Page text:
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Shopify Speed Checklist: 6 Ways to Speed Up Your Shopify Store

Kaya Ismail • 26 July 2022

Speed equals success. This is true whether you’re an athlete trying to win a gold medal or an eCommerce merchant trying to increase conversions. 

When your website loads quickly, it improves the user experience and makes customers more likely to make a purchase. On the other hand, sluggish performance and slow loading times can make customers run for the hills. 

If you want to prevent that from happening to your Shopify store, there are a few things you can do, starting with headless commerce. 

Shopify Speed Checklist 8 tips

Why Is eCommerce Store Speed Important?

Site speed refers to how quickly a page loads in the browser after clicking a link. Speed plays a critical role in the online shopping experience, particularly due to how it relates to customer expectations and search rankings. 


Customers Expect Fast eCommerce Stores

A large portion of the shopping that customers do today happens in the digital world. Whether on a desktop or a mobile device, the places where consumers look for and purchase products are often online. 


These customers have grown accustomed to shopping on multiple digital channels, including different social media platforms, mobile apps, and eCommerce websites. With the customer journey spanning so many channels, brands have needed to provide an omnichannel customer experience, which has raised customer expectations regarding speed and performance on websites.


SimilarWeb says the average bounce rate for eCommerce websites is 35.14%. Customers often bounce from a site without clicking on any links, going through any payment processes, or taking other actions when it takes too long to load. However, the faster a website is, the lower the bounce rates, which results in higher conversions. 


Read More: How Does Website Speed Affect Conversion Rates?


Speed Is a Key SEO Factor

Another reason why speed is critical is that it plays an important role in SEO. If a site is slow or suffers from performance issues that impact the user experience, then it can negatively affect your rankings for the key terms relevant to your products and store. Search engines consider speed a crucial ranking factor in rankings, which is why it plays a vital role in Google’s core web vitals. 


Explaining Core Web Vitals Metrics

Core web vitals are the primary metrics that Google tracks to determine rankings. These web vitals measure the impact on the user experience, including page speed and how easy it is for users to interact on the page. The core web vitals include:


Largest Contentful Paint (LCP): LCP refers to how fast your page loads when a visitor lands on your site. It measures how long the largest element on your site takes to load. For eCommerce stores, the largest image or video will be used to determine the LCP.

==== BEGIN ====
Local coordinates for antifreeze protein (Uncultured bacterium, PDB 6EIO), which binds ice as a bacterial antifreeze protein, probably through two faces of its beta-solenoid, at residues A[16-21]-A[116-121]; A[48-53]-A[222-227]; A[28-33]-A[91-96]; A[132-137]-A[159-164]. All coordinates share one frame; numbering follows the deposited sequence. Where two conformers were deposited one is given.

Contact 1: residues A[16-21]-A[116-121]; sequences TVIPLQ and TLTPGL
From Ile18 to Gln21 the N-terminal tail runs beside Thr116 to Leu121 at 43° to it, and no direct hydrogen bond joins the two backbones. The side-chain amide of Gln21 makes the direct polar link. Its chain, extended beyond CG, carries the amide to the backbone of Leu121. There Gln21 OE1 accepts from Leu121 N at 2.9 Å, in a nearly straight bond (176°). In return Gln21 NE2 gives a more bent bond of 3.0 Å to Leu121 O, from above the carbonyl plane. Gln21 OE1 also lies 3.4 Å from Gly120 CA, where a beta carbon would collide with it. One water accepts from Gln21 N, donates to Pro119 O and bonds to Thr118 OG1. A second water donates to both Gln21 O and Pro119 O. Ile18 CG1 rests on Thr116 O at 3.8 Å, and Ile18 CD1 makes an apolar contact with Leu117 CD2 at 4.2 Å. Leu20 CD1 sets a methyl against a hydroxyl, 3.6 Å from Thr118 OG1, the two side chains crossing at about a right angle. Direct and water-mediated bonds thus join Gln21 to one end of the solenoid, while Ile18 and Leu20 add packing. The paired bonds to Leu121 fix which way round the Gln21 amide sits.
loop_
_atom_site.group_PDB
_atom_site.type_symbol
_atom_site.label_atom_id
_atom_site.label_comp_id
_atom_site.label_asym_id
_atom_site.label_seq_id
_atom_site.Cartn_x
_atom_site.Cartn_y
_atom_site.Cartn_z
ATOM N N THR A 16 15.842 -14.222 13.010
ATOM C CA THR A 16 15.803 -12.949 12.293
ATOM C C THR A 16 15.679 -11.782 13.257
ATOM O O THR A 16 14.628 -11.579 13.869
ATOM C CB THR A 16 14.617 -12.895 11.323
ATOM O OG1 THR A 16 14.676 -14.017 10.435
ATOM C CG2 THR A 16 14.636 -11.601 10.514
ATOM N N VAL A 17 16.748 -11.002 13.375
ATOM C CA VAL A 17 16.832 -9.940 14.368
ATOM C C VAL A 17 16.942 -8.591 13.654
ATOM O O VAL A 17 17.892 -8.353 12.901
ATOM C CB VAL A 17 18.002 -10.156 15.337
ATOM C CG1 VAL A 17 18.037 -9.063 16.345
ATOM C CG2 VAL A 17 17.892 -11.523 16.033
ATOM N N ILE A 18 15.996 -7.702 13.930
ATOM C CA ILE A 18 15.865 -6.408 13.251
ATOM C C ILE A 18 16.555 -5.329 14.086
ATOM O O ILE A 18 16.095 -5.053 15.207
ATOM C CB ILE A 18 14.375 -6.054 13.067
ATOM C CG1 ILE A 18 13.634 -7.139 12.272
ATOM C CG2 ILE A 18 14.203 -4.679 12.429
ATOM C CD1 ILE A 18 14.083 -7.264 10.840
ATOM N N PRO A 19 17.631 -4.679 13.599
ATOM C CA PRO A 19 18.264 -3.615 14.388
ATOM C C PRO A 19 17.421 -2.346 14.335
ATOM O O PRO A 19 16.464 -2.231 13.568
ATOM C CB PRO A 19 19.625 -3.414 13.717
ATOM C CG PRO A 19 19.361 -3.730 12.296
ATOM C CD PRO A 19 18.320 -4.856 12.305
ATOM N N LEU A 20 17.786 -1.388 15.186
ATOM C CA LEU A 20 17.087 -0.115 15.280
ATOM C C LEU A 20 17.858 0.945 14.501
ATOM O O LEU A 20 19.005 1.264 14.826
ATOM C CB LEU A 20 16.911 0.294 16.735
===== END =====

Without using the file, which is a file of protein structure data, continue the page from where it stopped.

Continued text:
First Input Delay (FID): FID refers to the speed of page interactions. It measures how long user requests take to load in a browser. For example, after a user clicks a link, how long does it take to process everything on the backend and load the page. 


Cumulative Layout Shift (CLS): CLS refers to the stability of your website. It measures how items on the page shift while loading. 

How to Measure Site Speed

Understanding why site speed matters so much to customer expectations and SEO is necessary, but eCommerce merchants also need to know how to measure site speed. 


Shopify provides a site speed report powered by Google Lighthouse. It analyzes the performance metrics outlined in the core web vitals and provides a score out of 100. After receiving the score, you can know your starting point and devise a plan to improve it. 

Why Is My Shopify Store Slow?

Before setting out to improve the speed of your Shopify store, you first need to understand some of the underlying reasons why the store is slow in the first place. For many eCommerce stores, they may find that the primary thing affecting site performance is, in fact, Shopify.


Many Shopify themes are built using jQuery, which is outdated compared to modern JavaScript frameworks like Vue and React. Shopify also relies on the Liquid templating language to provide the foundation for all themes. Also, the way Shopify renders web pages can result in slower performance. These issues, coupled with too many apps, can negatively affect Shopify’s APIs, resulting in a slow Shopify store that customers don’t want to spend their time on. 


Read More: Why Is My Shopify Store So Slow? (5 Potential Culprits)

Shopify Speed Checklist

After you’ve analyzed your current site speed and understand some of the underlying factors impacting your Shopify store speed, then it’s time to look at how you can improve your site speed. 


Tip #1: Fix Your Foundation

Since many of the issues that can impact a store’s speed have to do with the underlying architecture of your site, the first place to start is with that foundation, as you can’t build a fast store on shaky ground. Adopting headless commerce and MACH principles are great foundational points that can do wonders for your store.